Astronomers from Bonn and Tautenburg in Thuringia (Germany) used the 100-m radio telescope at Effelsberg to observe several galaxy clusters. At the edges of these large accumulations of dark matter, stellar systems (galaxies), hot gas, and charged particles, they found magnetic fields that are exceptionally ordered over distances of many million light years. This makes them the most extended magnetic fields in the universe known so far.
The results will be published on March 22 in the journal „Astronomy & Astrophysics“.
Galaxy clusters are the largest gravitationally bound structures in the universe. With a typical extent of about 10 million light years, i.e. 100 times the...
Researchers at the Goethe University Frankfurt, together with partners from the University of Tübingen in Germany and Queen Mary University as well as Francis Crick Institute from London (UK) have developed a novel technology to decipher the secret ubiquitin code.
Ubiquitin is a small protein that can be linked to other cellular proteins, thereby controlling and modulating their functions. The attachment occurs in many...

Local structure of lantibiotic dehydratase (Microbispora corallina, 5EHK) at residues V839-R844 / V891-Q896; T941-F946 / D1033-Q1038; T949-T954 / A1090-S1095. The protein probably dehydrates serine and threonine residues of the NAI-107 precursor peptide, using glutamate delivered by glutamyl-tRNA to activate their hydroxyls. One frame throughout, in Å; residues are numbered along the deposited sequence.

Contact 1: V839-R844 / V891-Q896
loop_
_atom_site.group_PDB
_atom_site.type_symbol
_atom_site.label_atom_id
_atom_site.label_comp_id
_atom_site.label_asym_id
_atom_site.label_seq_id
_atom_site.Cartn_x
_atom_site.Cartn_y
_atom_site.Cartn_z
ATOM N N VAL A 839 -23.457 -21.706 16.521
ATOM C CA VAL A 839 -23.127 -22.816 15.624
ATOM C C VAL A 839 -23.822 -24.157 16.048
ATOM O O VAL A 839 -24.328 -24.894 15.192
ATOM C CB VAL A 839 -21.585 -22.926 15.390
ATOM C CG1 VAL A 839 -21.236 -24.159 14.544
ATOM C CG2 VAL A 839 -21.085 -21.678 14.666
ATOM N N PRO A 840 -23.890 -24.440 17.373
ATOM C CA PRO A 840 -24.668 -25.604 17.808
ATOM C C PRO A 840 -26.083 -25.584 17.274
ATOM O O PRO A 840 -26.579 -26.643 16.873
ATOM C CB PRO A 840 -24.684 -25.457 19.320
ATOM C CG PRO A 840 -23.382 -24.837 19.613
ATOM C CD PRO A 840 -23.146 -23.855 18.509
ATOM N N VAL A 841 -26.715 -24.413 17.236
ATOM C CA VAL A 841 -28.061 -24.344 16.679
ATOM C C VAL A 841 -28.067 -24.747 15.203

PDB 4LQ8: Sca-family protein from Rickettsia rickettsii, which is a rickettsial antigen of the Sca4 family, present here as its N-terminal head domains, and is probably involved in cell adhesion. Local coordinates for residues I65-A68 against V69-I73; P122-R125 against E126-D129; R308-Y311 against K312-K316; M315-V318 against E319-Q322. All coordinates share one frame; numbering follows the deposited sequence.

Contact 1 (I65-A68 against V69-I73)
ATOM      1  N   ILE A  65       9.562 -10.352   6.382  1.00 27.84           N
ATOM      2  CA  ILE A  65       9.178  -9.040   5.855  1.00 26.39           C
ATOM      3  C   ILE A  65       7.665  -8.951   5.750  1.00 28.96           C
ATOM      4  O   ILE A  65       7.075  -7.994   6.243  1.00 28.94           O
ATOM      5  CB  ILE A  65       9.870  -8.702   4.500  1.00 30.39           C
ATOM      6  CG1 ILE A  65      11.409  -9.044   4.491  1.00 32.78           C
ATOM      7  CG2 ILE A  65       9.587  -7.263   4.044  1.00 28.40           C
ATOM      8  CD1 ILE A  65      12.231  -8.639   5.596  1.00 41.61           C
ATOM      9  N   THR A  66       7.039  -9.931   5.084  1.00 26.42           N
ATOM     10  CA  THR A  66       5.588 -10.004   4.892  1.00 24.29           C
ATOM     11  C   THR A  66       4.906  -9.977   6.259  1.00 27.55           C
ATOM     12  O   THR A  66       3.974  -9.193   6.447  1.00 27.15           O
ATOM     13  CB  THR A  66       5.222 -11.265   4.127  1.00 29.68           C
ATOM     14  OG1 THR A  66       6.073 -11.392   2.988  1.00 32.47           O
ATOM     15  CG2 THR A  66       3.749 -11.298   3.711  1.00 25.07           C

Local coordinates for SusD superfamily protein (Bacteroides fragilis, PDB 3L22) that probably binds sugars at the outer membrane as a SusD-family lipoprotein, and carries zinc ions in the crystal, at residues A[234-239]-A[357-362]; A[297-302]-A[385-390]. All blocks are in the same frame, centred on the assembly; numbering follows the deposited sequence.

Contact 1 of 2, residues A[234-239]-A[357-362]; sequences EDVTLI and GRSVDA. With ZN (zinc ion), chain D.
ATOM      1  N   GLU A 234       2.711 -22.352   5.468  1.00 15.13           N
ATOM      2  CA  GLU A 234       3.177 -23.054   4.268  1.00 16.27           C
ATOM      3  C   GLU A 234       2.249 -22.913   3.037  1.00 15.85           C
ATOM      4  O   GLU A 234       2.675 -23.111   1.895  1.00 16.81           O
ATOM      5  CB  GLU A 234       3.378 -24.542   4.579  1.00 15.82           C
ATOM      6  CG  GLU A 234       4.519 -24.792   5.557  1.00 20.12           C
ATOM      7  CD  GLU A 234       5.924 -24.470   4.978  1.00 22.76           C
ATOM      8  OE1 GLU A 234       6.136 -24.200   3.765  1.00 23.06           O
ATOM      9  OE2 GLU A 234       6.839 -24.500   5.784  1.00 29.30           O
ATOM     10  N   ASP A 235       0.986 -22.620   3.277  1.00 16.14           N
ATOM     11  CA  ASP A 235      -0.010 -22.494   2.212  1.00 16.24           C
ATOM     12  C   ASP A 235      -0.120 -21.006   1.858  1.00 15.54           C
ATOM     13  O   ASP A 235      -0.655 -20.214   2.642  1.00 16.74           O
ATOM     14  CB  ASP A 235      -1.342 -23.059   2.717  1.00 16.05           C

In the eternal search for next generation high-efficiency solar cells and LEDs, scientists at Los Alamos National Laboratory and their partners are creating...
Silicon nanosheets are thin, two-dimensional layers with exceptional optoelectronic properties very similar to those of graphene. Albeit, the nanosheets are less stable. Now researchers at the Technical University of Munich (TUM) have, for the first time ever, produced a composite material combining silicon nanosheets and a polymer that is both UV-resistant and easy to process. This brings the scientists a significant step closer to industrial applications like flexible displays and photosensors.
Silicon nanosheets are thin, two-dimensional layers with exceptional optoelectronic properties very similar to those of graphene. Albeit, the nanosheets are...
20.03.2017 | Event News
14.03.2017 | Event News
07.03.2017 | Event News
30.03.2017 | Physics and Astronomy
30.03.2017 | Studies and Analyses
30.03.2017 | Life Sciences